Predictors of upper extremity symptoms and functional impairment among workers employed for 6 months in a new job.
Gardner-BT; Dale-AM; VanDillen-L; Franzblau-A; Evanoff-BA
Am J Ind Med 2008 Dec; 51(12):932-940
Background: We sought to identify personal and work-related predictors of upper extremity symptoms and related functional impairment among 1,108 workers employed for 6 months in a new job. Methods: We collected data at baseline and 6-month follow-up using self-administered questionnaires. Multivariate logistic regression models were created for each outcome variable. Predictors included personal risk factors, physical work exposures and psychosocial factors. Results: Independent predictors for upper extremity symptoms at 6-month follow-up were age, Caucasian race, female gender, baseline history of UE symptoms, and job tasks involving wrist bending or forceful gripping. Independent predictors for functional impairment were baseline history and severity of UE symptoms, wrist bending, and social support. Conclusions: Both personal and work-related factors were independent predictors of upper extremity symptoms and functional impairment in this working population.We found different risk factors for symptoms than for functional impairment related to symptoms.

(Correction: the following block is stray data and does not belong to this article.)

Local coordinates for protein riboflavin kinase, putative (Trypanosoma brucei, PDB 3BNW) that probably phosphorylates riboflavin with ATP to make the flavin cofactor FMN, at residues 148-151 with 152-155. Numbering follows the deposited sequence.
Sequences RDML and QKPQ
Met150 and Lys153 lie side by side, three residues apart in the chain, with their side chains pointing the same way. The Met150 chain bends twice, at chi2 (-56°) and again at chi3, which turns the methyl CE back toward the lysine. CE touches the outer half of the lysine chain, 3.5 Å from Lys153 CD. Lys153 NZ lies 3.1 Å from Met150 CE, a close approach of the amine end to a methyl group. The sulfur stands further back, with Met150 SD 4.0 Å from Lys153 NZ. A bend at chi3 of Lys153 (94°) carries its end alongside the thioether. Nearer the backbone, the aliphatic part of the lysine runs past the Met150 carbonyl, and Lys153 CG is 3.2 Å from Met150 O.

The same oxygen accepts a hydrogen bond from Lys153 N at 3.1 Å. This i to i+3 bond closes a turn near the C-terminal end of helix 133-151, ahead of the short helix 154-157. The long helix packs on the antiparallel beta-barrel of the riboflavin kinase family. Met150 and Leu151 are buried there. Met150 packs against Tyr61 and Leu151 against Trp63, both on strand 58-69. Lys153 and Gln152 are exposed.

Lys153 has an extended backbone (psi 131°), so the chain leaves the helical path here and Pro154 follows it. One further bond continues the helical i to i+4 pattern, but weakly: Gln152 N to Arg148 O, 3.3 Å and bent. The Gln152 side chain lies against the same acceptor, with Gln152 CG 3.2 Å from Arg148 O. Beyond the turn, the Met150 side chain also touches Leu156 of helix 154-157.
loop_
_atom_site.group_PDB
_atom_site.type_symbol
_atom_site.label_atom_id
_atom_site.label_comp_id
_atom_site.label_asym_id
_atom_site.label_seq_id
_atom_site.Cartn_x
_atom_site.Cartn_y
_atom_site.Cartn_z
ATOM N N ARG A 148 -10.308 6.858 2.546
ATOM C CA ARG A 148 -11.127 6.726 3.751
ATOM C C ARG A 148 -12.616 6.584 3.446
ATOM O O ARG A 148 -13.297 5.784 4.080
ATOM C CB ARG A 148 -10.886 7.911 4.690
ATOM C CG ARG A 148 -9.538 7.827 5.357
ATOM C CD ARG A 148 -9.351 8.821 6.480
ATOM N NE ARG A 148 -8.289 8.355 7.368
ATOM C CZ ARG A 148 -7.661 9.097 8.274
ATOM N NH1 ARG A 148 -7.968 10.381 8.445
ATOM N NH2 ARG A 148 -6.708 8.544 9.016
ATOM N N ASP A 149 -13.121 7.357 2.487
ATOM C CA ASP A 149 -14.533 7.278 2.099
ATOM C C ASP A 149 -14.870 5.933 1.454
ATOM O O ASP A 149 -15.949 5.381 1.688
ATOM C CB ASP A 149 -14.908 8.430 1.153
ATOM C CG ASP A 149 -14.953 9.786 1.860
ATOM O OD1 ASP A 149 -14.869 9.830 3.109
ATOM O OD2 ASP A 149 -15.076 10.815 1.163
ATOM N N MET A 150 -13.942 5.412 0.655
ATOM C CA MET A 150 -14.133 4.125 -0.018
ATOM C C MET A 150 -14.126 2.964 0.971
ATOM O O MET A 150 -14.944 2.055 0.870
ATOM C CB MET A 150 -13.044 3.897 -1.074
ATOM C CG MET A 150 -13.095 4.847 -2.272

Musculoskeletal-system-disorders; Risk-factors; Psychological-factors; Sociological-factors; Injuries; Questionnaires; Mathematical-models; Age-factors; Men; Women; Work-performance; Repetitive-work;
Author Keywords: musculoskeletal disorders; upper extremity; functional outcomes; work disability; psychosocial risk factors
Bradley A. Evanoff, Washington University, School of Medicine, Division of General Medical Sciences, Campus Box 8005, 660 S. Euclid Avenue, Saint Louis, MO 63110
Services; Wholesale and Retail Trade
American Journal of Industrial Medicine
Washington University - St. Louis, Missouri